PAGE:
Strand; the beaux are gathering in the This, it must be admitted, is a large coffee houses;” and so on, in the style order. The task of the historian, as here we all know and love so well, and none explained, is not merely to tell us the better, we may rest assured, than Prostory of the past, and thus gratify our fessor Seeley himself, if only he were not curiosity, but, pursuing a practical object, tortured by the thought that people were to seek to modify our views of the pres taking this to be a specimen of the science ent and help us in our forecast of the fu- of which he is a regius professor. His ture; and this the historian is to do, not comment on this passage of Thackeray's unconsciously and incidentally, but delib. is almost a groan. " What is this but the

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old literary groove, leading to no trust. A talent for history [I am quoting from an worthy koowledge?” and certainly no one author whose style, let those mock at it who of us, from letting his fancy gaze on the may, will reveal him] may be said to be born Maypole in the Strand, could ever have with us as our chief inheritance. History has foretold the Griffin.

been written with quipo-threads, with feather

On the same page pictures, with wampum belts, still oftener with he cries: “Break the drowsy spell of nar-earth-mounds and monumental stone-heaps, rative. Ask yourself questions, set your whether as pyramid or cairn, for the Celt and self problems; your mind will at once the Copt, the red man as well as the white, take up a new attitude. Now modern lives between two eternities, and warring English bistory breaks up into two grand against oblivion, he would fain unite himself problems – the problem of the colonies in clear, conscious relation, as in dim, uncon. and the problem of India.” The Cam- scious relation he is already united with the bridge School of History with a ved. whole future and the whole past. geance.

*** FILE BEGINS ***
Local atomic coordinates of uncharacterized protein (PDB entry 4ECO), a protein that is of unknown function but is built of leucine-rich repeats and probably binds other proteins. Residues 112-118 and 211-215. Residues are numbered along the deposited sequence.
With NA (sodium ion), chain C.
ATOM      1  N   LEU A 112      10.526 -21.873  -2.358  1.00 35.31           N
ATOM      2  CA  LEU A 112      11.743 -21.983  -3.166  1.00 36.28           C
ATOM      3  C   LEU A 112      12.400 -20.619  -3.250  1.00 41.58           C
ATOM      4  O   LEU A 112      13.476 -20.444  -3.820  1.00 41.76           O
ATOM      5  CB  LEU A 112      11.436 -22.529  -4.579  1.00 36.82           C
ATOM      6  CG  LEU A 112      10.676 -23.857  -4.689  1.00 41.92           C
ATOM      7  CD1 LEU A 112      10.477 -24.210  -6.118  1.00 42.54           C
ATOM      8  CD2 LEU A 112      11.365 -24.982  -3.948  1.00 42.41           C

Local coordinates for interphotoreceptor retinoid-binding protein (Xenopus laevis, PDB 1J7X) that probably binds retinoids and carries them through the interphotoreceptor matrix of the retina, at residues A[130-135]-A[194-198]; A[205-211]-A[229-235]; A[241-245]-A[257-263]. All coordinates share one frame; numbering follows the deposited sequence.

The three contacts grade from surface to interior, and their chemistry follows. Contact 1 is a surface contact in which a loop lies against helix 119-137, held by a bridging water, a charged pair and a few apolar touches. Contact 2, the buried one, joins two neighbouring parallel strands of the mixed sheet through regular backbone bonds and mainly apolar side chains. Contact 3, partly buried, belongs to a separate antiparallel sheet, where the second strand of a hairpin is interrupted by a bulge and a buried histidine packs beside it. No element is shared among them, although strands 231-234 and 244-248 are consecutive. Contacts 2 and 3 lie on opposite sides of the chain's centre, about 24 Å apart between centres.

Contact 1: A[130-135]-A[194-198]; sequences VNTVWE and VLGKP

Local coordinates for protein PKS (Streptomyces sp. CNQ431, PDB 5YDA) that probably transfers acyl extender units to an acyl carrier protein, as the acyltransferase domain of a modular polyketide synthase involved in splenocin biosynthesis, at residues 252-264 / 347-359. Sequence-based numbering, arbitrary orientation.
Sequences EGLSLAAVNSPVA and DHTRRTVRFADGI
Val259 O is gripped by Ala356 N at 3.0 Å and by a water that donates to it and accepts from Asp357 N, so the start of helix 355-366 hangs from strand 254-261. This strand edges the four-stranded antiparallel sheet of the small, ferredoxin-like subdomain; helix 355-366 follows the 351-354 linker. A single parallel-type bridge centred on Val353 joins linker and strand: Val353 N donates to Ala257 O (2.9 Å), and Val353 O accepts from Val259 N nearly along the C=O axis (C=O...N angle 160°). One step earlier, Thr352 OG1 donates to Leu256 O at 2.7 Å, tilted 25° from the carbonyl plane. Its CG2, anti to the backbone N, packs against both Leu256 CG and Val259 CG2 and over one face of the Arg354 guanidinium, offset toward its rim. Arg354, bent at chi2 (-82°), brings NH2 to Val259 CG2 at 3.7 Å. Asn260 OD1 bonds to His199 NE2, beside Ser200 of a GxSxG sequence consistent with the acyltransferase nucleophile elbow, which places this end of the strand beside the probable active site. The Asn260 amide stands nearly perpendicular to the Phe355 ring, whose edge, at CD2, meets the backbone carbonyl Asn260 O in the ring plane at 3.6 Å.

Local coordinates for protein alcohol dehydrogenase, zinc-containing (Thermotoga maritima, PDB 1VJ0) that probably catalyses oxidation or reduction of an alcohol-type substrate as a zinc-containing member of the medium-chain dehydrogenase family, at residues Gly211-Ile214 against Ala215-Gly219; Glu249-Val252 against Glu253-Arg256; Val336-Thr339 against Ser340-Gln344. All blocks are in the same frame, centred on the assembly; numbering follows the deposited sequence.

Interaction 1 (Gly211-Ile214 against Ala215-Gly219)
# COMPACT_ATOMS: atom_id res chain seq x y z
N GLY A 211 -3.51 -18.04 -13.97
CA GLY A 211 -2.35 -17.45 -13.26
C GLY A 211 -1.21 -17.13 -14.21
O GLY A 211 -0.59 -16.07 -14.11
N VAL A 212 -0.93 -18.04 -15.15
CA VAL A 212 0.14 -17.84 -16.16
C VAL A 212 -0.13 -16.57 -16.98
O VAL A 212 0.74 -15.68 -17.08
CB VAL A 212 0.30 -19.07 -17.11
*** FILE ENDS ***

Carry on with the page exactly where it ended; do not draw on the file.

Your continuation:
To keep the past alive for us is the In a paper read at the South Kensington pious function of the historian. Our cu. Museum on the 4th of last August, Pro, riosity is endless, his the task of gratifying fessor Seeley observes : “ The essential

it. We want to know what happened point is this, that we should recognize long ago. Performance of this task is that to study history is to study.not merely only proximately possible – but none the a narrative, but at the same time certain less it must be attempted, for the demand theoretical studies.” He then proceeds for it is born afresh with every infant's to came them as follows: political phil.

cry. History is a pageant and not a philosophy, the comparative study of legal

osophy. institutions, political economy, and inter

Poets, no less than professors, occa. national law. These passages are, I think, adequate and the following oracular utterance of